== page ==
This is a full size planner (8.5″ x 11″) in full color. It looks awesome in gray scale too, if you set your printer that way to save on ink.
Many of the pages have editable fields that you can fill in before printing. The font we set the fields to is Century Gothic, a free font. If you do not have Century Gothic installed on your computer the font will default to a sans-serif font that you do have.
The best part is that each section of the planner is a separate file and you can print out just what you need in exactly the quantities you need.
- Seven different covers to chose from
- Graph paper – for taking notes on or using as fillers
- Monthly calendars, undated
- Lists – pages formatted for making lists, all sorts
- Notes – quickly add the date and write anything you like
- To Do lists for you and for your honey
- Weekly planner style calendar, undated
- Guided Layers of Learning Planning pages
- Step 1 – Pacing Guide
- Step 2 – Unit Planner
- Step 3 – Weekly Lesson planner
- Daily lesson planner – for those who want to see one day on a whole sheet
- Four Week Lesson planner – to see a month at a time, for minimalists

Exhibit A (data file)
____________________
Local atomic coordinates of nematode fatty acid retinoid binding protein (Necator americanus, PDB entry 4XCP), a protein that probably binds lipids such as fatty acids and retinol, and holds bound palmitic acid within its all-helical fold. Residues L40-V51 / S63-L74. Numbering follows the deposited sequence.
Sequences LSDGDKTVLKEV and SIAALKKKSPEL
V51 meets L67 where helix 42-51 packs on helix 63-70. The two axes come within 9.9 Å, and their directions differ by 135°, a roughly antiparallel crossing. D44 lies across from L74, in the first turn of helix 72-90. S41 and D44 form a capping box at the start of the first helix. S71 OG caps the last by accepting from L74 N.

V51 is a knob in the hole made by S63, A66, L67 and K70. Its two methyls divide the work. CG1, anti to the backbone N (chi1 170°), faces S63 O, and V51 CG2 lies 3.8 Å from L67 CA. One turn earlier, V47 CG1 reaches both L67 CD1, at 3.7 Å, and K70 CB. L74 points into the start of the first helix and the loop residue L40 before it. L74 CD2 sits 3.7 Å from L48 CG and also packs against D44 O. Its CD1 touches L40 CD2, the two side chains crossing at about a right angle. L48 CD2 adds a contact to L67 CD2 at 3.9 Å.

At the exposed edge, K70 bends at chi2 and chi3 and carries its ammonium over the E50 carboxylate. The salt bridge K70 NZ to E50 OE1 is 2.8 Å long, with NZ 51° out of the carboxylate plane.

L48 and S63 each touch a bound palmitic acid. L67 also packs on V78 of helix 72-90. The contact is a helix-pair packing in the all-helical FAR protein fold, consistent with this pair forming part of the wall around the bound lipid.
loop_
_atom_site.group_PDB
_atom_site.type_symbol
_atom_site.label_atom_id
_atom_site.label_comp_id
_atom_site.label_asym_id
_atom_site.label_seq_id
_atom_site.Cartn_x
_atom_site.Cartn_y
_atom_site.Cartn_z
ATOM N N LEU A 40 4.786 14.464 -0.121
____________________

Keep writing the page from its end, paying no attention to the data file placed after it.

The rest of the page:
- Grade books
- Four students on one sheet
- One student per sheet
- Spelling Lists – if you write your own spelling lists for your kids
- Writer’s Workshop
- Writer’s Workshop Lists – things to include and a grading rubric
- Writer’s Workshop Weekly Planner
- Writer’s Workshop Yearly Planner
- Cleaning schedule – for your home to keep you organized
- Financial – includes a budget worksheet and a “pocketbook” method of keeping track of spending
- Recipes and Menus – pages to plan your menus and keep track of favorite recipes
- Websites – write down urls, passwords, and login info on categorized sheets
- Contacts – write down friends, family, local business info.
- Bucket List – spots for 100 things to do before you die
- Simple goal with 3 steps sheet
- Family goals
- More involved personal goals sheets with categories for a balanced life
- Habit tracker with dates to mark off progress on daily habits you are cultivating
These sheets shown below include all the householdy organization you need like menus and recipes, finances, cleaning check lists.
Recipes and Menus
First we have the recipes and menus.
Put some of these recipes pages in your mom planner so you can jot down recipes you would like to try or to make sure you’ve got one you love.
The menu pages can be used to plan a week of meals, one day per box, or to plan seven weeks of dinners, one week per box. Alternatively, you can use a single sheet to plan a special meal like Christmas dinner or a start of term feast. In the pink bar at the top you can write the category, like “summer” or “Hogwarts Feast.” The weekly meal planner is designed just for evening family meals. It comes with a spot to write down your shopping list and to jot down an idea or two for desserts or snacks.